Mark was born in Oxford, England in 1988 and his family immigrated to Australia by plane just one year later. His English father taught him to play cricket and football in the northern suburbs of Sydney; his Australian mother taught him manners, morals, and how to fold bed-sheets properly.
Mark began exploring the world at a young age. When he was fourteen he travelled to Brazil and Argentina on a Futsal tour. He backpacked around Europe in 2006, and worked as a London tour guide when he ran out of money halfway through the trip. Mark wrote his first manuscript, about the divine transient freedom of university exchange, while studying Spanish in Mexico.
Mark’s farcical comedy, The Dark of the Matinee, was performed at the 2006 Short and Sweet ten-minute play festival. He graduated with a BA in Communications (Writing and Cultural Studies) and a BA in International Studies (Latin American Studies) from the University of Technology, Sydney. He also completed the Advertising Creative Award School in 2012. Mark has published social justice articles for Oxfam 3Things youth movement, and even a few articles for The Daily Telegraph.
Mark became impassioned by the asylum seeker debate after a visit to Villawood Detention Centre while writing social justice articles for Oxfam’s 3 Things youth movement. Months later, in October 2012, Mark was employed by the Salvation Army to work at the Nauru Regional Processing Centre. While in Nauru, Mark established the Recreations program and Oceans program for asylum seekers. He eventually resigned from the Salvation Army in June 2013 and spoke out publicly against the government’s No Advantage policy.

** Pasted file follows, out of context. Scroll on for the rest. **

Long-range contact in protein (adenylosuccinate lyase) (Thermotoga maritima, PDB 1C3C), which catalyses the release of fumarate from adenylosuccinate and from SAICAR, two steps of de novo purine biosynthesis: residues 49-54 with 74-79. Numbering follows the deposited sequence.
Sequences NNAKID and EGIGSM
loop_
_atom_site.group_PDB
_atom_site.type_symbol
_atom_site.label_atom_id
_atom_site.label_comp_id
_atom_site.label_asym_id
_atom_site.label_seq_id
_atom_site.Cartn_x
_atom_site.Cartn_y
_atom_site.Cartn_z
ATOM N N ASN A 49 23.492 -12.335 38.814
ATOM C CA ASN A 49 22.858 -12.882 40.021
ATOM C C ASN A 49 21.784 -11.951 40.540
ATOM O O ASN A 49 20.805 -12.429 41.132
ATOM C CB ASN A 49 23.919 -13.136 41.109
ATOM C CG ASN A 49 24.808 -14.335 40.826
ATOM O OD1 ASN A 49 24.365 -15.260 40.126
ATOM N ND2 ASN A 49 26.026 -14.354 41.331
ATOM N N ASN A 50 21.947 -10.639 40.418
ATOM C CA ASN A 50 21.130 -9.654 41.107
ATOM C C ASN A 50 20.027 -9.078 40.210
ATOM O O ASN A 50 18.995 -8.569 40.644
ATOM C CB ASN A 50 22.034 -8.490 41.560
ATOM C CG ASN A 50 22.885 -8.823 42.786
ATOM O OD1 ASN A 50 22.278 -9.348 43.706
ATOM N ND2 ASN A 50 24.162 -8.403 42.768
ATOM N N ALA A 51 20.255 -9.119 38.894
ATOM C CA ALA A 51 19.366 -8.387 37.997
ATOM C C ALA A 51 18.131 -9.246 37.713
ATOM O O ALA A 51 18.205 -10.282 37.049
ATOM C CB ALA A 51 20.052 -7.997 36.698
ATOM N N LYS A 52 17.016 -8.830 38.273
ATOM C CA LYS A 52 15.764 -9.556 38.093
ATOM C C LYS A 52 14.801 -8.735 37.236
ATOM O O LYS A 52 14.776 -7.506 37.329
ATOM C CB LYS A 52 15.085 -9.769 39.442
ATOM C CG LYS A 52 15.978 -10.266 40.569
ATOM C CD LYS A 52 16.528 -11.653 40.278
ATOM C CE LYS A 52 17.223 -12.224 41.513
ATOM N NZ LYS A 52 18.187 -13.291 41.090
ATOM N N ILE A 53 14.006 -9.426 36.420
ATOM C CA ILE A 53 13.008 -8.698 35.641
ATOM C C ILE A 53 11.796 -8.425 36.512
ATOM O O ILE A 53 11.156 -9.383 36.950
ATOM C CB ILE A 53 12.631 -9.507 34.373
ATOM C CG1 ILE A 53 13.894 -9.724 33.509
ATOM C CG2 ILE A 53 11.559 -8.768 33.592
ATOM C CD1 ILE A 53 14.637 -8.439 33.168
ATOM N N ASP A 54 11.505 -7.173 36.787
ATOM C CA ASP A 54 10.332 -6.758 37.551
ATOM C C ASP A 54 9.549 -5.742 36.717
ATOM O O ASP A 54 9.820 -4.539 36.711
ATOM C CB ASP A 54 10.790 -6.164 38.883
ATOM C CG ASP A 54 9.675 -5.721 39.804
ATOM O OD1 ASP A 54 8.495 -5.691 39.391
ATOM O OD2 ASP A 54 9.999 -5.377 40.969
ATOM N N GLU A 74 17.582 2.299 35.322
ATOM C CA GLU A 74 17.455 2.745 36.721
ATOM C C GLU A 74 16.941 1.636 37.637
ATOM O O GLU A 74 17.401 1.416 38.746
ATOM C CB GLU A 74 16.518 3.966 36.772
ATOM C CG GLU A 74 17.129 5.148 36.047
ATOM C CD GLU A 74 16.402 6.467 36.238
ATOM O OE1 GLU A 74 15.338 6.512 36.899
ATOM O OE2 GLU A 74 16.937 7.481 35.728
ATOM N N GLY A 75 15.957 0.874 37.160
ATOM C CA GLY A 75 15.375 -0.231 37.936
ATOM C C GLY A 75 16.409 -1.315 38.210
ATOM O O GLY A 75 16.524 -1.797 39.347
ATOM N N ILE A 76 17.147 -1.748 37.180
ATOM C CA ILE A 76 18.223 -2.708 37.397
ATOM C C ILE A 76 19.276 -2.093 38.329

Continuing his passion for humanitarian work, Mark is now employed as a case manager at an asylum seeker settlement agency in Sydney.
Surfing, football, sunscreen, shade, freedom, adventure and writing are a few things Mark loves.
The Lucky Country
BY MARK ISAACS
@ VOL 3
ON SEP 13, 2014
Marc is an advocate for social justice and for the rights and living conditions of refugees waiting for judgement as to whether they will be allowed immigration visas.
Marc recounts his experiences as a social worker on the Australian Immigration Detention centre on the island of Nauru and the appalling conditions that refugees were had to endure due to the constraints of the Australian Government's Department of Immigration.